Youth mental health, particularly among young teenage girls, has been in the media recently as reports and statistics surrounding the rates of self-harm and rate of delay in treatment for mental health issues have emerged.
Mental health has been gaining an increasing profile as a topic of importance as schools, health care systems, parents, communities, and politicians are all calling for higher degree of support, care, and responsive treatment. While some of the issue lies with understaffed health systems which are under enormous pressure, other contributing factors can be found closer to home.
Social media has been linked by some researchers to low self-esteem and mental health problems. This may or may not be as a result of comparing one’s so-called “behind the scenes” reality with the highly polished, filtered, and hashtagged “highlight reel” of social media pages.
It is important to recognise that while recent media attention may have centred around adolescent females, the truth of the matter is that issues with mental health can affect any one of us. Sometimes it is genetic, sometimes it is triggered by a stressful, traumatic, or otherwise distressing event, sometimes it can feel like a steamroller coming at you out of nowhere. The important thing is to know what to do when you or someone you know is struggling with a mental health issue, and to do that you need to understand what a mental health issue even is. So, what do I mean by “mental health issue”?
Well, “mental health” technically refers to psychological health and wellbeing whereas “mental illness” refers to psychosocial unwellness and reduction in wellbeing. Common mental illnesses are depression and anxiety which can clinically be characterised by a level of impact (by it mild, moderate, or severe) on one’s personal, interpersonal, occupational/educational, and general function and life. For students in the UK, the pressure to perform and the volume of examinations and high stakes assessment can serve as stressors and potential risk factors.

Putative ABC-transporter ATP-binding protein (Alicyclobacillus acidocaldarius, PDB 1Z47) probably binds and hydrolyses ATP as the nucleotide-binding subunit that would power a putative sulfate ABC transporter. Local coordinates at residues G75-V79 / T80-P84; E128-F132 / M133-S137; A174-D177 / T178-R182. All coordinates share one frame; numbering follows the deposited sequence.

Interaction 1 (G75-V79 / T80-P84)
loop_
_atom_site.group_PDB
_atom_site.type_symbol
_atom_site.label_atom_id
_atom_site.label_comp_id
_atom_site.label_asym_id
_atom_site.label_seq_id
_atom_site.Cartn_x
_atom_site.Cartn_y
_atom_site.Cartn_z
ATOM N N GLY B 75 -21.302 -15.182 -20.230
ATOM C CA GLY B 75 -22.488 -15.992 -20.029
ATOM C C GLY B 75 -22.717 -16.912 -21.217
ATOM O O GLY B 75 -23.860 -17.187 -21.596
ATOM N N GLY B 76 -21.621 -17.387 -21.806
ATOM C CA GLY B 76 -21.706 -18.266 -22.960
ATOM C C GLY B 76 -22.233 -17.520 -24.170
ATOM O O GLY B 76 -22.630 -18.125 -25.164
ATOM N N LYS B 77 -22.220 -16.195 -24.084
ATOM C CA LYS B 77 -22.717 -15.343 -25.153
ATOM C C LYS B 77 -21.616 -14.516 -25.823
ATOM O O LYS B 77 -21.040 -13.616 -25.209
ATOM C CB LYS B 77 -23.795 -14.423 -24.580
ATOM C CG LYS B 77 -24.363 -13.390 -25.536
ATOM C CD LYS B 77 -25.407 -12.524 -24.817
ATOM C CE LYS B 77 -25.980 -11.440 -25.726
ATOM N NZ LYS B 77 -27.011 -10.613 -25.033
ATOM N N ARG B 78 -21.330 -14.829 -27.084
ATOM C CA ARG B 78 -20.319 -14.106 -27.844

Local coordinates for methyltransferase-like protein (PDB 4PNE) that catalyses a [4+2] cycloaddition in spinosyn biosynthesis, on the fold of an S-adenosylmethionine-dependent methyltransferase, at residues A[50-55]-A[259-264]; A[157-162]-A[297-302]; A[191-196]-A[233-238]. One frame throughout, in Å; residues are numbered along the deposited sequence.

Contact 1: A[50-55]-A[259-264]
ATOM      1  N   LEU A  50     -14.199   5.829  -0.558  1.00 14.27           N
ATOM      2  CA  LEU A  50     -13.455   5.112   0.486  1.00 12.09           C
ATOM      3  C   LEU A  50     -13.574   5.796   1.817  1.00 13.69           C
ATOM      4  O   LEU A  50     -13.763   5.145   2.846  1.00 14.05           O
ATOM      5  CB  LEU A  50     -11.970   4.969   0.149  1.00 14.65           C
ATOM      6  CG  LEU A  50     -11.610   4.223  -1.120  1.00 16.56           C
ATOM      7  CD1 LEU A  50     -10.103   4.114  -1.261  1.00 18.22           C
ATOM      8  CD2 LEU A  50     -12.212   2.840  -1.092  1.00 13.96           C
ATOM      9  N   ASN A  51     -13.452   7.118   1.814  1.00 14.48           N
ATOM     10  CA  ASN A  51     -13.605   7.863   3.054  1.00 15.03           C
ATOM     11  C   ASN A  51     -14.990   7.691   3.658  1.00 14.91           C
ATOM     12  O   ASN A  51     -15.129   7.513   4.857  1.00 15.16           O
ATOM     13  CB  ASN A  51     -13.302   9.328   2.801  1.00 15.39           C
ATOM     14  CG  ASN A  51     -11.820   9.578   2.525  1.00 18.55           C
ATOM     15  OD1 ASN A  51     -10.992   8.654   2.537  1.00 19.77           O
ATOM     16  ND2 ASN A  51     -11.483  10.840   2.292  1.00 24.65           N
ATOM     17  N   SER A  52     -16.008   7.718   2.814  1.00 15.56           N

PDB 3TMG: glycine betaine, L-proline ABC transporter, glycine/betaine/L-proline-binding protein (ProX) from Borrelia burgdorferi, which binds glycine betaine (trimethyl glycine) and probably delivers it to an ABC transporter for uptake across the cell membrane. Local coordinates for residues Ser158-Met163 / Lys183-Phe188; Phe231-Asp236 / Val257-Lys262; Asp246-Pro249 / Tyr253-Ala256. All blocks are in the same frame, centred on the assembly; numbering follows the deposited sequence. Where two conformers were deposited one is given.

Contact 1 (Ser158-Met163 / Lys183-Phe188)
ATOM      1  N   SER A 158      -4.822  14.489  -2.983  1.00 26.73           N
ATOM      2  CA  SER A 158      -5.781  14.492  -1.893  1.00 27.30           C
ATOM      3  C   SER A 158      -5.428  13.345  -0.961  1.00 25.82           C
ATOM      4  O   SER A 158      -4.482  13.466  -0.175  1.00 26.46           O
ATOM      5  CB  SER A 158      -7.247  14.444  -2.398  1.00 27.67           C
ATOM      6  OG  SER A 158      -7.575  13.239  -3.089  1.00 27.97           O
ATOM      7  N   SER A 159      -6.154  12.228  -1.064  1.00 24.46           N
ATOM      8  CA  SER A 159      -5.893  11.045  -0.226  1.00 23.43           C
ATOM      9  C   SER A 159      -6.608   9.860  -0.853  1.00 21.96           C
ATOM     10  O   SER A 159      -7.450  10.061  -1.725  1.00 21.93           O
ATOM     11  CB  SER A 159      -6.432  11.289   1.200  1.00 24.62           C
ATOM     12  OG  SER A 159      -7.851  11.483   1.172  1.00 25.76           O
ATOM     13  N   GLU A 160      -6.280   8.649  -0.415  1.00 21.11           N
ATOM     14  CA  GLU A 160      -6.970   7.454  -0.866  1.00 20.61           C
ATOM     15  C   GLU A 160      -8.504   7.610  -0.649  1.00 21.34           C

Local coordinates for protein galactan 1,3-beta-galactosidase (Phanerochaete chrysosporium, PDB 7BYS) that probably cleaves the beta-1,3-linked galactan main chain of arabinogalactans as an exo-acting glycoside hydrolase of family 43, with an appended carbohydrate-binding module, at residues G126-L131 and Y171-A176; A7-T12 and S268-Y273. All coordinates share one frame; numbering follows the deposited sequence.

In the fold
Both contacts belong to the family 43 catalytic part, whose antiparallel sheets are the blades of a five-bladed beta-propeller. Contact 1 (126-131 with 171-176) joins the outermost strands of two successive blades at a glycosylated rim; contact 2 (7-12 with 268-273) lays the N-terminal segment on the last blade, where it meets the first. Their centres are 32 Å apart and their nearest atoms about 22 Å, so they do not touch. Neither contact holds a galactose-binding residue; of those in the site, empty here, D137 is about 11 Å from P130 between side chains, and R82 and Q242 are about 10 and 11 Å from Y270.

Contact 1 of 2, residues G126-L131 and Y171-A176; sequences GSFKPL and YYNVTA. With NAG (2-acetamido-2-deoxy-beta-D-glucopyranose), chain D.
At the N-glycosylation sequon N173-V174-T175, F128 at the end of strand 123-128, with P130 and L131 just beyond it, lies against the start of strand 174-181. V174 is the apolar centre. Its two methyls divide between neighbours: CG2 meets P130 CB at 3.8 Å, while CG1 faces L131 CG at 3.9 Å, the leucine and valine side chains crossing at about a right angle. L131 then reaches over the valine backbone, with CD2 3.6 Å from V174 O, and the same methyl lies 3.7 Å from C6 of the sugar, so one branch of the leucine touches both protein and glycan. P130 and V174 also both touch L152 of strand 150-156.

This cohort of young people are usually in the thick of friendship and relationship formation and maintenance, discovery of personal identity, identification of similarity and difference among social peers (including identification with other cultures, religions, and among the LGBTIQ community), experimentation with risk-taking behaviours and mood-altering substances, employment, familial issues, and a wicked cocktail of hormonal, physical, emotional, and psychological changes to boot.
It is estimated that the brain is not fully formed and settled in its development until one’s mid-twenties. That means that young people are experiencing a raft of changes internally and externally all while their brain is still adapting and learning. Is it any wonder then that our young may struggle to balance school, friends, work, family, social media, physical health, emotional wellbeing, and mental healthiness among the various of other demands on their resources, time, and energy?
We need to support each other, and particularly our young people who can be even more vulnerable to developing issues with their mental health. So, check in. Really ask if they are OK. If you notice something that concerns you, be brave and bring it up gently and considerately. Let them know that there is great strength in asking for help. Make sure they know that there is nothing wrong with seeking out a therapist for guidance. Tell them it is OK to not be OK (while making sure that they have support). Sometimes all it takes is just being there and listening.
So, take your eyes and ears forward and be open. That sometimes is the greatest but simplest gift we can give.
• In the UK, the Samaritans can be contacted on 116 123. In the US, the National Suicide Prevention Lifeline is 1-800-273-8255. In Australia, the crisis support service Lifeline is 13 11 14. Other international suicide helplines can be found at Befrienders.